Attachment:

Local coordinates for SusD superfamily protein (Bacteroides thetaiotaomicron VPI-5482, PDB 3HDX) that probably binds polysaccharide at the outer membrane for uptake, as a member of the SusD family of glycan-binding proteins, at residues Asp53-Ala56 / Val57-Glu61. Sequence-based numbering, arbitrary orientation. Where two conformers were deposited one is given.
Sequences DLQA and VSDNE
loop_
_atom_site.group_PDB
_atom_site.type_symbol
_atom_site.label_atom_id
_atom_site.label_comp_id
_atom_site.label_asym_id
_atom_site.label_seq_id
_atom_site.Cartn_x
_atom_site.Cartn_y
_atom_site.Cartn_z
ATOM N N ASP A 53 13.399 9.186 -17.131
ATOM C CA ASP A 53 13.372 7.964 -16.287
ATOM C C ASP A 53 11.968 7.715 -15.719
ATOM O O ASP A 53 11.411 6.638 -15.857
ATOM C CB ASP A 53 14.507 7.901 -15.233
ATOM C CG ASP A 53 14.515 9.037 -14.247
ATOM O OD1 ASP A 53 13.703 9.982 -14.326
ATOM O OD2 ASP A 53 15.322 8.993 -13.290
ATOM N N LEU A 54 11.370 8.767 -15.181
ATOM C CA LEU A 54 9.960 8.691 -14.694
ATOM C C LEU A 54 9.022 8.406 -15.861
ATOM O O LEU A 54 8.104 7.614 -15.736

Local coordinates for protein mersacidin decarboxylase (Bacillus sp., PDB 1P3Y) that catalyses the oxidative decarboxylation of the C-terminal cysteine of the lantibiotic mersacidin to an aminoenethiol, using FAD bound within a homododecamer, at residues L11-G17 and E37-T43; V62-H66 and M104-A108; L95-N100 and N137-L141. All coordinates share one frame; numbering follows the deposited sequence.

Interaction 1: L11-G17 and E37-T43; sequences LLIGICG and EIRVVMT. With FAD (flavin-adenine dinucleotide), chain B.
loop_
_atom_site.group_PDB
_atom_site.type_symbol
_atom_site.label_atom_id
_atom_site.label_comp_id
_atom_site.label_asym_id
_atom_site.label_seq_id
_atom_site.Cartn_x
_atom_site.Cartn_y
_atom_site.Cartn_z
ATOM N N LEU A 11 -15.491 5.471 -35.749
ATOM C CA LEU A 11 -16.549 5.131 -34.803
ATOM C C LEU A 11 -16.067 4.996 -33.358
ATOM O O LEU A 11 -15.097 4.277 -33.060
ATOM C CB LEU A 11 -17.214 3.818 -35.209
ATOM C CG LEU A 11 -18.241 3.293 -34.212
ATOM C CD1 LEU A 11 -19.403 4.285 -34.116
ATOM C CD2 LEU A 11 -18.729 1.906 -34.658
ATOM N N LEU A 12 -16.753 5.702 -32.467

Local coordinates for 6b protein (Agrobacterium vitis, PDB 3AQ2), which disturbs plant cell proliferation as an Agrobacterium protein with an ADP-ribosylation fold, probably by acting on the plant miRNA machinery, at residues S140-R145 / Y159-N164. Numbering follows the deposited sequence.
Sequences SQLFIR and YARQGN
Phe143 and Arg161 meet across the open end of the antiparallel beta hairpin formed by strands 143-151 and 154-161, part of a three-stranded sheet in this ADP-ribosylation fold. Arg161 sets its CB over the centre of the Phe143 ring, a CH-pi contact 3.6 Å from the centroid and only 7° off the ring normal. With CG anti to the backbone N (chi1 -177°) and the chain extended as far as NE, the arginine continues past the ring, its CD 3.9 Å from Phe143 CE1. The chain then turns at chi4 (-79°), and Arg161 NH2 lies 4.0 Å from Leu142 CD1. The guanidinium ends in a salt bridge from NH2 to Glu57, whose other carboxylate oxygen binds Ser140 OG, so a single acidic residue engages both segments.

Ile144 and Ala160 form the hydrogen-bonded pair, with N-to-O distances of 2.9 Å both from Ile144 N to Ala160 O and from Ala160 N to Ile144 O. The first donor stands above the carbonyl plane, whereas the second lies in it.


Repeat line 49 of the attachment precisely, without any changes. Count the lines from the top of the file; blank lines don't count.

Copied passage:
Ile144 and Ala160 form the hydrogen-bonded pair, with N-to-O distances of 2.9 Å both from Ile144 N to Ala160 O and from Ala160 N to Ile144 O. The first donor stands above the carbonyl plane, whereas the second lies in it.